10. 10. PATIENT PROFILE Andrea Arnold Coping with Chronic Kidney Disease at Age 13 It’s 7:15 on a Wednesday morning. While her friends are heading off to school, 13-year-old Andrea Arnold’s grandmother has just dropped her off at the outpa- tient dialysis unit at Children’s Hospital. By the time Andrea settles in, is weighed, has her temperature and blood pressure checked and her heart and lungs assessed by the unit’s staff, it’s around 8:00 a.m. As she makes herself comfortable in a medically de- signed reclining chair, one of the staff members inserts two needles into the vascular access on Andrea’s upper right thigh. One needle carries Andrea’s blood Andrea Arnold to the dialyzer, a medical device that will remove the harmful waste products that accumulate in her blood because doctors had to remove her kidneys; the other For the next 3 hours and 15 minutes Andrea will needle returns the cleansed blood to her body. sit back in the recliner while the dialysis machine Andrea winces a bit when the needles are inserted. It’s one of the most unpleasant parts of hemodialysis. rhythmically whirrs and beeps, pumping and For the next 3 hours and 15 minutes Andrea will sit cleansing her blood and removing fluid from back in the recliner while the dialysis machine her body to keep her alive. rhythmically whirrs and beeps, pumping and cleansing her blood and removing excess fluid from her body to keep her alive. This routine takes CHRONIC KIDNEY DISEASE place 3 days a week. Andrea has reflux nephropathy, which occurs when a faulty one-way valve-like system allows urine to flow Cora Dixon tutors Andrea while she’s being dialyzed. back from the bladder up to the kidneys. Because “Andrea’s a good student and should be an attorney,” the pressure in the bladder is generally higher than in says Ms. Dixon, who adds that Andrea asks very the kidneys, the reflux of urine exposes the kidneys challenging questions, especially about her health. to unusually high pressure. Over time, this increased Unfortunately, many of the answers would be pressure will damage the kidneys and cause scarring, daunting for an adult, let alone a 13-year-old. which could lead to chronic kidney failure and NIDDK Recent Advances & Emerging Opportunities: Kidney, Urologic, and Hematologic Diseases 65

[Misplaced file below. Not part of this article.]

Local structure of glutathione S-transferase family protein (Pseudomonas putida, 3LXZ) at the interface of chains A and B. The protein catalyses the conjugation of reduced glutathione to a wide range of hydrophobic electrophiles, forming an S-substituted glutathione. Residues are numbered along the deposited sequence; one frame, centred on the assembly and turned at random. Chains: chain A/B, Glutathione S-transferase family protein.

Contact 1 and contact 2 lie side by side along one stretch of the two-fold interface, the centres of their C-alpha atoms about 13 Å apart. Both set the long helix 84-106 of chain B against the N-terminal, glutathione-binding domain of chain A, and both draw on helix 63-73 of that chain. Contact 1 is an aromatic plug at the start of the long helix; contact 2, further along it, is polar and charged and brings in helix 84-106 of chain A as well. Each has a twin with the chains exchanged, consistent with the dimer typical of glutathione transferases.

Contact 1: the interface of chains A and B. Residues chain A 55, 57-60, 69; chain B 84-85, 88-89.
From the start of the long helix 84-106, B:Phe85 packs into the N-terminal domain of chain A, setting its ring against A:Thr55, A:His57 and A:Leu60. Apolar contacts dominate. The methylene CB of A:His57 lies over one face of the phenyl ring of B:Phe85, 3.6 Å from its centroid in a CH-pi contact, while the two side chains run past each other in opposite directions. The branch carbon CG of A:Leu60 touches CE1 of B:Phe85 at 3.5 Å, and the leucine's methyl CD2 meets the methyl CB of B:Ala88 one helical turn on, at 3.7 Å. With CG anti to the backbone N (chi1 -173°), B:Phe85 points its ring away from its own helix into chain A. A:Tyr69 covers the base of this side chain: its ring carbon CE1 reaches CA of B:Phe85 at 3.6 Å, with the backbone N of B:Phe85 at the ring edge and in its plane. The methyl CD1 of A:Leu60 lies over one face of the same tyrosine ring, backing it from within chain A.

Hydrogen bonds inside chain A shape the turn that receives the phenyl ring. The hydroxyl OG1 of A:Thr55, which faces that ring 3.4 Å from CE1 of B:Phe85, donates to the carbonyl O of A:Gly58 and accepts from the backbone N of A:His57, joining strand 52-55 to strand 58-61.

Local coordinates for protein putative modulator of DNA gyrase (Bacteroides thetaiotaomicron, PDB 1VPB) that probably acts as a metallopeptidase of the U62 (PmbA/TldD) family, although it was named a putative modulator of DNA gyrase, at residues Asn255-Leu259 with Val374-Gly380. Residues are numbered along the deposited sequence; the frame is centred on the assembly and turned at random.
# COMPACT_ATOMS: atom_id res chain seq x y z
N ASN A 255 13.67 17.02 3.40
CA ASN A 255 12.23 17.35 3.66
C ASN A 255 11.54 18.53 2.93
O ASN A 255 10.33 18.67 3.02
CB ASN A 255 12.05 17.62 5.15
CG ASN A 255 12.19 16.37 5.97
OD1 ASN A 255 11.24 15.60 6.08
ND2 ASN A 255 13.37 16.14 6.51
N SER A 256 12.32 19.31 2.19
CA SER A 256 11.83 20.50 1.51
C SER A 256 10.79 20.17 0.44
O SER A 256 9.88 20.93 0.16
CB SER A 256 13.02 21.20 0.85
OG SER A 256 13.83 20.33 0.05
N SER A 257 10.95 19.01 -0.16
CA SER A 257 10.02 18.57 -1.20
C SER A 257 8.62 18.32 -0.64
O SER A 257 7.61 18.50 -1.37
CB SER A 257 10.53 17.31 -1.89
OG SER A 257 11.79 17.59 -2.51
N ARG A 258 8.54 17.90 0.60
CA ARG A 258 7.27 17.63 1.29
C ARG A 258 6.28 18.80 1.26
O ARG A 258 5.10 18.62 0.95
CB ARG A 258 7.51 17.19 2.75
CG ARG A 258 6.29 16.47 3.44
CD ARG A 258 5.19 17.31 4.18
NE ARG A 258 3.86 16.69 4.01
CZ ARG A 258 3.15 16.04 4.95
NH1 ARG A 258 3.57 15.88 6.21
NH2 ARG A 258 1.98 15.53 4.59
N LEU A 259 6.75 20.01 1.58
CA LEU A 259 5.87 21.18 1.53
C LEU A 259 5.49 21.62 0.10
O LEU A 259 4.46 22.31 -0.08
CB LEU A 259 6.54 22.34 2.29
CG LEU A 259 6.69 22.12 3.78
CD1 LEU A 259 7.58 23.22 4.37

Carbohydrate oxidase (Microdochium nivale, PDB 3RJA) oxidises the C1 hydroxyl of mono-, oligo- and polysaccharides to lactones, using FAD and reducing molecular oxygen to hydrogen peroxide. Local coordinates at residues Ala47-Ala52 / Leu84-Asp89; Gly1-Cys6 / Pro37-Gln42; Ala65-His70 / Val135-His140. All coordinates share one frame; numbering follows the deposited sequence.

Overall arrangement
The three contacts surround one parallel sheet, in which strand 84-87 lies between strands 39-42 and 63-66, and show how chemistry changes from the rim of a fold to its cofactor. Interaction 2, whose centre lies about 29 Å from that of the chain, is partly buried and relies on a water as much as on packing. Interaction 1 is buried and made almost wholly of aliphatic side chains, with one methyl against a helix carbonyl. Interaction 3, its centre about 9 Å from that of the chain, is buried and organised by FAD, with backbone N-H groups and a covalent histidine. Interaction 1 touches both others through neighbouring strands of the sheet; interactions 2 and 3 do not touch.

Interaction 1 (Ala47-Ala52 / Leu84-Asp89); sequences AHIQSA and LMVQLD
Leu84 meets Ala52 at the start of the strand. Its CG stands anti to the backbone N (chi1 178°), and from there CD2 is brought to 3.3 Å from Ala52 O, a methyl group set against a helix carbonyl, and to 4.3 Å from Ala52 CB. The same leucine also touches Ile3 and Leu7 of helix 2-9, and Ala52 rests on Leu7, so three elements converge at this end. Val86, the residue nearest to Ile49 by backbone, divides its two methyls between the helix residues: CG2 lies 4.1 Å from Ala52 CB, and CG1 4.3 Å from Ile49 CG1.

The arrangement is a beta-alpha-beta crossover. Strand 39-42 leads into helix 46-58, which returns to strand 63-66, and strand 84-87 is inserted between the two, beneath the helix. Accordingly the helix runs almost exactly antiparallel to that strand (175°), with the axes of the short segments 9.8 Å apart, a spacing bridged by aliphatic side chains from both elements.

11. 11. PATIENT PROFILE end-stage renal (kidney) disease, as it did with the treatment of reflux. She also has asthma, further Andrea. Andrea was diagnosed with urinary reflux complicating her treatment. to the kidney when she was 6 months old, acute kidney disease at the age of 3 years old. She pro- LIVING wITH CHRONIC KIDNEY DISEASE gressed to chronic kidney disease at the age of 9. In many ways, Andrea’s entire childhood has been At age 12, she had both of her kidneys removed. defined by her disease. At just 6 weeks old she was Reflux nephropathy can run in families. Andrea has hospitalized with a bladder infection. Three months a 14-year-old brother, André, but fortunately, he later, young Andrea was back in the hospital with an- shows no signs of the disease. other bladder infection. By age 6 months Andrea was diagnosed with reflux and once again hospitalized. About four out of 1,000 children have reflux, but “It just continued to get progressively worse,” says show no symptoms. Up to 50 percent of infants and Andrea’s mother, Patrice Arnold. children with urinary tract infections have reflux. It is estimated that reflux nephropathy may cause as many A year after being diagnosed, Andrea had her ureters, as 20 percent of the cases of renal failure in children which carry urine from the kidneys to the bladder, and young adults. Young girls are especially prone surgically reimplanted into her bladder to help stop to infections because their urethra, which is the tube the reflux and to diminish the frequency and severity leading from the bladder to outside the body, is rela- of her kidney infections. In all, Andrea has undergone tively short compared to that of boys. This shortness seven surgeries related to her kidney disease. One makes it easier for germs from outside the body to required her to wear an appliance (urostomy bag) for make their way to the bladder. many years, until her kidneys were removed. As a re- sult of her kidney disease, Andrea’s body has difficulty Andrea also had a condition called chronic pyelone- maintaining an appropriate balance of the minerals phritis. Pyelonephritis is infection and inflammation calcium and phosphorus, and her bones are weak. of the kidneys. The combination of reflux and bladder infections exposes the kidneys to the possibility of py- According to Andrea, the worst thing about having elonephritis. Chronic pyelonephritis is a long-standing this disease is that it has stunted her growth. “I grow infection that does not clear and can, over the years, slower than most kids my age,” says the precocious increasingly damage the kidneys. It, too, can cause adolescent. Andrea weighs just under 90 pounds and end-stage renal disease. In Andrea’s case, it neces- is four feet, nine inches tall. “I wish I were a bit taller,” sitated the removal of both her kidneys. she says. To compound matters, Andrea has an enlarged heart Andrea claims that she feels little, if any, pain as a as a result of the hypertension from her kidney dis- result of her current condition, but her kidneys “hurt a ease. Although she takes several medications, she’s lot” from the time that she was 6 years old until they allergic to one of the antibiotics commonly used in were removed 6 years later. 66 NIDDK Recent Advances & Emerging Opportunities: Kidney, Urologic, and Hematologic Diseases